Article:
I cut out a hole in the middle and close to the edge of some American Florim Navajo series ( tile the other day. That is some haaaaard shiite.

07-09-2011, 07:52 AM
marrazzi does make some good tile. it is not sold at home depot.
home depot gets the seconds,the flaws, and the cheap stuff.

The Marazzi I recently installed wasn't from HD, it was from a wholesale flooring supplier.

I have installed some very nice Marazzi tile from HD in the past.

Chad Deiter Company
07-09-2011, 07:56 AM
I watched that that video seems like it would take forever to cut a mixing valve hole.

07-09-2011, 08:01 AM
I watched that that video seems like it would take forever to cut a mixing valve hole.

It does, probably about five minutes or so. It's not the "go to" tool for every hole, but it's a good one to have in your arsenal. ;)

Chad Deiter Company
07-09-2011, 08:16 AM
Wonder if that would work for Derricks problem

07-09-2011, 08:22 AM
That's what I was hoping. :D

Tiger Mountain Tile Inc
07-09-2011, 08:49 AM
Rick, can't you just cut a square hole coming through the back of it with a grinder?

edit: I realize as I'm asking this question, he's three hours ahead of me and it's close to lunch time for him. He's probably already done whatever what he needed to do to make it work.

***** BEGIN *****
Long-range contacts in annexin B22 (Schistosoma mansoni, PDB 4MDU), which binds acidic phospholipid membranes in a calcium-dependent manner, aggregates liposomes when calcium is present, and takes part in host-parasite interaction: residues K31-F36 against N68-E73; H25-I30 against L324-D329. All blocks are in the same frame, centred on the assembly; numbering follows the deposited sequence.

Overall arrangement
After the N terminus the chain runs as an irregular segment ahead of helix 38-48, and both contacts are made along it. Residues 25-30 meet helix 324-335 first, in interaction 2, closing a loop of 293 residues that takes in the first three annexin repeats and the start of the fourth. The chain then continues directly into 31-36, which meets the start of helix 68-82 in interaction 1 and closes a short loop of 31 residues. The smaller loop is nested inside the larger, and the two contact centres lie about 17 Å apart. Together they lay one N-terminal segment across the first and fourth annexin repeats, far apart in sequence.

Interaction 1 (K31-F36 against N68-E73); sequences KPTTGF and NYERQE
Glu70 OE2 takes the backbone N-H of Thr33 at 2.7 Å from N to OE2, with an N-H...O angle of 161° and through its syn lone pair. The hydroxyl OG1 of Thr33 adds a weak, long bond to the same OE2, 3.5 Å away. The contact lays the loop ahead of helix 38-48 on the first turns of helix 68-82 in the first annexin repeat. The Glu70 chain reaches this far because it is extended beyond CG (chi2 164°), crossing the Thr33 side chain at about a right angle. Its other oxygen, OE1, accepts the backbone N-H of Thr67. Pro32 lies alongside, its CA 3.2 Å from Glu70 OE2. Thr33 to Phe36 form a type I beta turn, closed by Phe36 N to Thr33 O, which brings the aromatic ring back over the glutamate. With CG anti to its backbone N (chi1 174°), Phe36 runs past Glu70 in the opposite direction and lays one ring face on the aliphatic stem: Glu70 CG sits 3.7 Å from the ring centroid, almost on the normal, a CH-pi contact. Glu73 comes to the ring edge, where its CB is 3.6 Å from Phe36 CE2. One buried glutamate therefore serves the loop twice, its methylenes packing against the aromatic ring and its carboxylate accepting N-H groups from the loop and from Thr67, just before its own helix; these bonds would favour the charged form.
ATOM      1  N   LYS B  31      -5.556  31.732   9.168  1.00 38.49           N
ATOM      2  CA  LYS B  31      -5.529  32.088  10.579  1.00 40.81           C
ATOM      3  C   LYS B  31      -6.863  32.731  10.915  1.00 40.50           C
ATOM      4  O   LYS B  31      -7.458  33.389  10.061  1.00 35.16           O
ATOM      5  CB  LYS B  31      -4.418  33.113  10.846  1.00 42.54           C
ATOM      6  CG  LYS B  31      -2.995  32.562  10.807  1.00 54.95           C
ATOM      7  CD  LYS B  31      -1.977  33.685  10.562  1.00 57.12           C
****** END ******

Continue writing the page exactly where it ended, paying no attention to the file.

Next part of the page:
07-09-2011, 08:54 AM
Some porcelains simply will not allow you to cut too close to the edge, no matter what blade you use. I have even gone so far as to mark a tile for a floor register and set the tile, then cut out the hole after the mortar has cured. Unfortunately, that's not an option for a mixing valve.

07-09-2011, 09:28 AM
Since then I have found that if you try one from another box sometimes you get lucky and it was anodized better. Do tell us more about them anodized tiles, Jason. :)

07-09-2011, 12:02 PM
Are you talking about the annealing point?

We have had on several occasions where a tile just could not be center cut. Tried everything possible: new blades, new grinders, water/no water, tile on sand in a plastic tote with water, on sheetrock or carpet, holes saws, different mechanics. Just didnt matter!

Even when we had the tile cut and set on wall it would snap as it was drying. The architect saw the problem and accepted a split cut.

Using scrim and epoxy might do the trick.

07-09-2011, 12:12 PM
Line removed. Please learn to make comments that don't begin with (this manufacturer) sucks.

The cut is centered in the tile and close to the bottom edge. Its a tough cut. I am going to epoxy something to the tiles a few days before I do the cut and then try to cut it, maybe kerdi or meshtape or maybe skim it with 254.

07-09-2011, 01:35 PM
Rick have you tried to drill several holes around the perimeter of the cut. Doesn't make the fanciest of circles. Then use the grinder on slow speed to clean it up to clear the valve.

07-09-2011, 01:37 PM

The only bits I drill with are core bits I don't know how they will handle it, I am going to flash 3 with meshtape and 254 let them sit and cut them. Its in a bad spot on the tile.

07-09-2011, 02:13 PM
Rick, this problem has been explained a few times. Once a few years ago and just a few months ago.

It all has to do with a poor anneal of the tile.

Explained in this thread

poorly annealed tiles / fun with smilies